Time to Update Your Ts and Cs

New legislation in force from 1 September 2017

In February the Contract and Commercial Law Act 2017 (CCLA) was enacted which will repeal a number of commercial statutes and consolidate them in the CCLA. It comes into force on 1 September 2017.

If you operate a business that uses standard form contracts, terms of trade or other such documents which refer to the old laws, you should update those to take account of the new legislation.

The CCLA is part of the government’s move to modernise legislation, including omitting redundant provisions and making changes in the language and format of legislation to make it more readable and accessible. Your contracts may refer to old legislation, and should be updated as a result of these changes.

What’s changed?

Rather than having many statutes all with a small amount of relevant information, these will instead all be collected together in one place. It’s a bit like a supermarket putting all the bread in one aisle instead of having it in various places around the shop. The following statutes will be repealed from 1 September 2017:

  • Carriage of Goods Act 1979
  • Contracts (Privity) Act 1982
  • Contractual Mistakes Act 1977
  • Contractual Remedies Act 1979
  • Electronic Transactions Act 2002
  • Frustrated Contracts Act 1944
  • Illegal Contracts Act 1970
  • Mercantile Law Act 1908 (except for part five of that Act, which has been retained)
  • Minors’ Contracts Act 1969
  • Sale of Goods Act 1908, and
  • Sale Of Goods (United Nations Convention) Act 1994

These statutes are now ‘consolidated’ in the new CCLA. This consolidation process has not resulted in any changes to the law, however it does make some changes in wording to clarify the existing law and modernise the language. In addition, as is increasingly common in modern statutes, the Act includes examples to aid readability.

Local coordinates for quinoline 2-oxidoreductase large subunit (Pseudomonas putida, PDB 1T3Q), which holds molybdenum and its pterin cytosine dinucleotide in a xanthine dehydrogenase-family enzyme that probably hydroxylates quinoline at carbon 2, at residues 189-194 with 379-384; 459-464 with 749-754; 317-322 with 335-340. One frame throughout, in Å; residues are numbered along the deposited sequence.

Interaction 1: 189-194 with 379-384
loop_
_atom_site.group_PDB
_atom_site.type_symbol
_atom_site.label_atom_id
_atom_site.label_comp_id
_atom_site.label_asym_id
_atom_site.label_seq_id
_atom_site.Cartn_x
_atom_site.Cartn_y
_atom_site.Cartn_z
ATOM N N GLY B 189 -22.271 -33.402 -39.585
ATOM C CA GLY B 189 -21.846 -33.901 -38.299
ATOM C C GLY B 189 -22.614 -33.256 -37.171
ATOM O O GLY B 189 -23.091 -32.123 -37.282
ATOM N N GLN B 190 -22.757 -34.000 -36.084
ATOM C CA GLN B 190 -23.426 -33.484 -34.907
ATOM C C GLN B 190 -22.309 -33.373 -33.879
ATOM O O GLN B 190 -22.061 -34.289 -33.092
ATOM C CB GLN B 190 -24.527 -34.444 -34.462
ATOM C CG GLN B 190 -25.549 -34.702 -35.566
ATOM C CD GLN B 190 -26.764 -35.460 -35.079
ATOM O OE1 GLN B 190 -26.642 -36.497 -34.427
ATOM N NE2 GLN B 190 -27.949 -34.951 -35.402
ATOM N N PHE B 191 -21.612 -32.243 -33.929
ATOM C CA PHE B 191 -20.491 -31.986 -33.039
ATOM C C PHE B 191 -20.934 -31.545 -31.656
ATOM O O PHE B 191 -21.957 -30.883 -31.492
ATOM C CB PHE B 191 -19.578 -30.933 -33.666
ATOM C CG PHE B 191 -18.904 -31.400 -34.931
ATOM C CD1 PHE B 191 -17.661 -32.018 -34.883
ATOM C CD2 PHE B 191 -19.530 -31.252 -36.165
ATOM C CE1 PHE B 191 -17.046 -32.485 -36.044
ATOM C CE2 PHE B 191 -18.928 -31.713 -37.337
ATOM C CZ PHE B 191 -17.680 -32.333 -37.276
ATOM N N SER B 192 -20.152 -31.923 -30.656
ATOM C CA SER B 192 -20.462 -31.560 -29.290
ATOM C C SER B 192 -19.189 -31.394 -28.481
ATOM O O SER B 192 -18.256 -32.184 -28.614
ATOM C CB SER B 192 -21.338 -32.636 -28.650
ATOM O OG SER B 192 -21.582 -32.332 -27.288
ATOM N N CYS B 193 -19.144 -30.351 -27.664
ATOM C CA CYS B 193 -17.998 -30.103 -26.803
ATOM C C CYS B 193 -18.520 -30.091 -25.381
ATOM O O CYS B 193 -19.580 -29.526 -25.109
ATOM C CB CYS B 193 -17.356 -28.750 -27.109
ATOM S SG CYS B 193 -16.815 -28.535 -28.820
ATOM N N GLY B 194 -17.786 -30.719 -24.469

A few examples

Some obscure laws stand out. For example, the new legislation confirms that bacteria within fish fillets is an ‘inherent vice.’

Comparable to the facts of a well-known New Zealand case which went to the Privy Council 20+ years ago,[1] confirms that legal title in unallocated gold coins does not pass to the purchaser until the particular gold coins have been allocated to a particular purchaser.

Other examples illustrate aspects of the law which are important but which can be easily forgotten. Do you know, for example, what your options are if you enter into a contract to buy a certain number of goods but the seller delivers too many or too few?

Let’s say you ordered 1,000 widgets, but the seller delivered 800 or 1,200 by mistake. Many people would assume that you would be obliged to accept the delivery at least to the extent of your order. However, under section 164 of the CCLA, in some cases you can reject the entire order. You have other options too, but we digress …

Timing

The new Act comes into force from 1 September 2017. There are a number of transitional provisions, however, which set out what parts of the Act apply to contracts entered into on or after various dates. In general, the Act will apply to all contracts entered into after 1 September 2017 but it will also apply to some entered into earlier.

How do the changes affect me?

Many businesses use standard form documents such as terms of trade, contracts for either buying or selling goods or services (including employment agreements), guarantees and so on. It’s likely that if drafted comprehensively, most, if not all, such documents will refer to at least one of the Acts which will soon be repealed.

If your contracts aren’t updated, any clauses referring to repealed legislation are likely to still be valid and interpreted as if the contract was referring to the CCLA.[2] However, each case will depend on the particular wording used and the section referred to, so it is better to avoid any doubt and make the changes now.

Now is the time to check all your contracts, terms of trade, and other similar documents and have them updated if required. Please see us if you need assistance, we have experts who can help.

 

[1]  Re Goldcorp Exchange Ltd (In Receivership): Kensington v Liggett [1994] 3 NZLR 385 (PC).
[2]  CCLA, section 19(1).

 

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